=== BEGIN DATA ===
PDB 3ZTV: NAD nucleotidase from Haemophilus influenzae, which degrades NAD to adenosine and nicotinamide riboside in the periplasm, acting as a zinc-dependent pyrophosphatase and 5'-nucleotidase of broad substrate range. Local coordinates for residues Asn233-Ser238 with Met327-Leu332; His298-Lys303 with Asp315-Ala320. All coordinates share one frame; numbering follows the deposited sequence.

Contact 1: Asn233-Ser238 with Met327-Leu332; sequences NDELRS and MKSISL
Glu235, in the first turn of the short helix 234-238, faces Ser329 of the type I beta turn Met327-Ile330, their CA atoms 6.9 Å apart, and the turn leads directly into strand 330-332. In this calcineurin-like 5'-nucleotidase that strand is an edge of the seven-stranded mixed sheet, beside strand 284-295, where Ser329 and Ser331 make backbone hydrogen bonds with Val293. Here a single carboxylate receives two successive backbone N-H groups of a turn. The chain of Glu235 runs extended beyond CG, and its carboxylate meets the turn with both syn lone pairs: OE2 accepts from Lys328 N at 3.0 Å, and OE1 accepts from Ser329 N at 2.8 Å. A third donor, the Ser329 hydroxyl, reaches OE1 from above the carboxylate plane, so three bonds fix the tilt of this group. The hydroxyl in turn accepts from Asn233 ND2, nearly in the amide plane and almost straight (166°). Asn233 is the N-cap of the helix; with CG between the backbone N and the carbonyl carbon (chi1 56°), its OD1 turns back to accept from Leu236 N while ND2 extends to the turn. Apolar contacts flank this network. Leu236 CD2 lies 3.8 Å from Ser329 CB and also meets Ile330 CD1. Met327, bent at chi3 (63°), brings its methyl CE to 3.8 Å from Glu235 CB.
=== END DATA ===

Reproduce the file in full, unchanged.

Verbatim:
PDB 3ZTV: NAD nucleotidase from Haemophilus influenzae, which degrades NAD to adenosine and nicotinamide riboside in the periplasm, acting as a zinc-dependent pyrophosphatase and 5'-nucleotidase of broad substrate range. Local coordinates for residues Asn233-Ser238 with Met327-Leu332; His298-Lys303 with Asp315-Ala320. All coordinates share one frame; numbering follows the deposited sequence.

Contact 1: Asn233-Ser238 with Met327-Leu332; sequences NDELRS and MKSISL
Glu235, in the first turn of the short helix 234-238, faces Ser329 of the type I beta turn Met327-Ile330, their CA atoms 6.9 Å apart, and the turn leads directly into strand 330-332. In this calcineurin-like 5'-nucleotidase that strand is an edge of the seven-stranded mixed sheet, beside strand 284-295, where Ser329 and Ser331 make backbone hydrogen bonds with Val293. Here a single carboxylate receives two successive backbone N-H groups of a turn. The chain of Glu235 runs extended beyond CG, and its carboxylate meets the turn with both syn lone pairs: OE2 accepts from Lys328 N at 3.0 Å, and OE1 accepts from Ser329 N at 2.8 Å. A third donor, the Ser329 hydroxyl, reaches OE1 from above the carboxylate plane, so three bonds fix the tilt of this group. The hydroxyl in turn accepts from Asn233 ND2, nearly in the amide plane and almost straight (166°). Asn233 is the N-cap of the helix; with CG between the backbone N and the carbonyl carbon (chi1 56°), its OD1 turns back to accept from Leu236 N while ND2 extends to the turn. Apolar contacts flank this network. Leu236 CD2 lies 3.8 Å from Ser329 CB and also meets Ile330 CD1. Met327, bent at chi3 (63°), brings its methyl CE to 3.8 Å from Glu235 CB.